The Great War of 1914-1918 upset this delicate balance. Stock market transactions were only suspended for a few days at the end of July, but futures trading the market s most dynamic activity did not resume until the early 1920s. In addition, the suspension of the franc s gold convertibility reduced the attrac- tiveness of the Paris market for foreign governments. Finally, the French government s massive appeal to the market to fund the war forced out private companies. In this context, the Paris finan- cial market began a protracted decline that would lead it, by the early 1980s, to play only a marginal role in the financing of the French economy. The devastation of war is also measured by the duration of its aftershocks.
A major upheaval: the 20th century s rampant inflation begins in 1914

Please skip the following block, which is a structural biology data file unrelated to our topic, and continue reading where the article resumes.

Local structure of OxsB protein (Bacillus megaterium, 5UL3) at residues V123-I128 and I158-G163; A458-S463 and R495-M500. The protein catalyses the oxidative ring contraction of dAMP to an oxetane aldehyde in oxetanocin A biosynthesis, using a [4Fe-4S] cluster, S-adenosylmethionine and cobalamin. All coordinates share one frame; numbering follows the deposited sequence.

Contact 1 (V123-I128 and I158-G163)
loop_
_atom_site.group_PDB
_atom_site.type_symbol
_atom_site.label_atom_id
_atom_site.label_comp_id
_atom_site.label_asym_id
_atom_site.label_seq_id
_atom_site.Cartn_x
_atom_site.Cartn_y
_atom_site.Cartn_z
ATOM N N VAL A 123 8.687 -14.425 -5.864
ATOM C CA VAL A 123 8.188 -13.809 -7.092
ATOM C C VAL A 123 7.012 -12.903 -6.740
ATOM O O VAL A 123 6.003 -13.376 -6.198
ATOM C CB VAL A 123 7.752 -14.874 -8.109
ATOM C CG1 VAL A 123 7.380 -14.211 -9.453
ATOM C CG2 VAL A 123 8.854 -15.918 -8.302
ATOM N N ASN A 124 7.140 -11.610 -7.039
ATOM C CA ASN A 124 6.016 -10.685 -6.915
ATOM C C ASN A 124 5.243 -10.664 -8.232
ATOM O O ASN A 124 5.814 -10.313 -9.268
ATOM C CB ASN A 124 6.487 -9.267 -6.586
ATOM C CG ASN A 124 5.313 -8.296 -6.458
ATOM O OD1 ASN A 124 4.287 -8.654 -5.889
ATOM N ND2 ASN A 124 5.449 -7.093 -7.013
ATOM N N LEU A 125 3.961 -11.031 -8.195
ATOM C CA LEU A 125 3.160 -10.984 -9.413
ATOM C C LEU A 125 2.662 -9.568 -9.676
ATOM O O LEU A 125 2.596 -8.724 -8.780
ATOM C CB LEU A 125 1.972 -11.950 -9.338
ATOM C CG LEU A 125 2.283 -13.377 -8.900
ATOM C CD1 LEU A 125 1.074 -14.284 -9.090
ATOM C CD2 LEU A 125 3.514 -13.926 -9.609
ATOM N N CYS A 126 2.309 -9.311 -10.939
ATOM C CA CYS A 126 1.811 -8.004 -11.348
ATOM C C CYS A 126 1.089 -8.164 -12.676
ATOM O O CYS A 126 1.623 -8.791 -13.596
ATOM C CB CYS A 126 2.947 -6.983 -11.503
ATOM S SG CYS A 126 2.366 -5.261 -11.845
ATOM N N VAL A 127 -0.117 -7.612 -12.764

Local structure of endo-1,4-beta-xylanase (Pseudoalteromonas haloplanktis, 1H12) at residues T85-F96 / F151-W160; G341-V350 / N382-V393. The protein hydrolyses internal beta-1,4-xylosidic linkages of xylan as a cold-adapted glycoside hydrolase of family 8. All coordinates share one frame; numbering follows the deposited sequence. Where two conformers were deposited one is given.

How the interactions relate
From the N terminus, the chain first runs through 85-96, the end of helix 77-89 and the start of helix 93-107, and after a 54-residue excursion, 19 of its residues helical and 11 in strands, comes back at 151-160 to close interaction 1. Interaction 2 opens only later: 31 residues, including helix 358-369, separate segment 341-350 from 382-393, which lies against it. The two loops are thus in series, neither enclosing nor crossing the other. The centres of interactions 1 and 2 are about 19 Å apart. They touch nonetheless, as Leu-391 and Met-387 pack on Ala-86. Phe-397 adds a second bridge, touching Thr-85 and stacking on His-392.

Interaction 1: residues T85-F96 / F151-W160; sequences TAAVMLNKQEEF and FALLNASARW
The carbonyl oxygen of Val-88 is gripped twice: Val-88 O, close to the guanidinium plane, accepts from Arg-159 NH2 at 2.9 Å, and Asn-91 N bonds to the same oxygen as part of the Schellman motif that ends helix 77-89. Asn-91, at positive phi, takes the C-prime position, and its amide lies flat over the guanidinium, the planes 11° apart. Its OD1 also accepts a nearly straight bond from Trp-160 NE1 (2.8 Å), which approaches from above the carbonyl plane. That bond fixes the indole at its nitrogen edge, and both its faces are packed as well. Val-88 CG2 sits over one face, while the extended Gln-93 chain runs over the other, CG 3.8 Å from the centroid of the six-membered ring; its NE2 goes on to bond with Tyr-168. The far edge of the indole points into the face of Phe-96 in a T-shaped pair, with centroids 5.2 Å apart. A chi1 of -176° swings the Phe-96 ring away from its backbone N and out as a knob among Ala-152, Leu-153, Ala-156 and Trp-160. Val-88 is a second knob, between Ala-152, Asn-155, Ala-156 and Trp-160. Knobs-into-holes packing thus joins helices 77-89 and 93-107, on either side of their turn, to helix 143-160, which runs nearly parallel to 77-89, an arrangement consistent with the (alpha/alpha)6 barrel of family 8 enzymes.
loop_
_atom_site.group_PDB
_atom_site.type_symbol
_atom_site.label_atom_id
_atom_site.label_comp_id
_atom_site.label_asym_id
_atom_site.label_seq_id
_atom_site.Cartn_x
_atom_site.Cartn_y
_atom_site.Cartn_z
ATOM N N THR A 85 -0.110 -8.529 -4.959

One might venture that when financial markets drop, banks be- nefit since companies and governments will always need to bor- row long-term capital from savers anxious to invest their capital. Certainly, as early as August 1914, banks had started to sup- plant market mechanisms and institutions blocked by the crisis. However, banks did this in the context of a currency issue haste- ned by war, which in turn caused the period s final major finan- cial disruption: inflation. Nominal values (or numbers), which characterise banks, grew at a dizzying pace, indifferent to the country s real wealth or actual losses, whether human or mate- rial. This purely nominal growth was, in fact, inflation. This im- balance, which began in 1914, continued until the 1980s (except on rare occasions), undermining France s currency. The French franc, no longer tied to gold, was only worth 20% of its pre-war value in 1928, less than 1% in 1950, and little more than 0.1 % in 1980. In this context, the doubling or tripling in size of banks was not a sign of their enrichment, too hastily decried between the 1920s and 1980s. Rather, it masked the lasting weakening of banks. In the post-war era, however, the French population did not understand this new form of inflation. The significant increase in banking transaction amounts was perceived as the sign of unjustified enrichment, as proof of an unequal sharing of wealth, rather than as the consequence of higher prices. Under these circumstances, it is no wonder that, for decades, banks were condemned for their hidden wealth and secret power.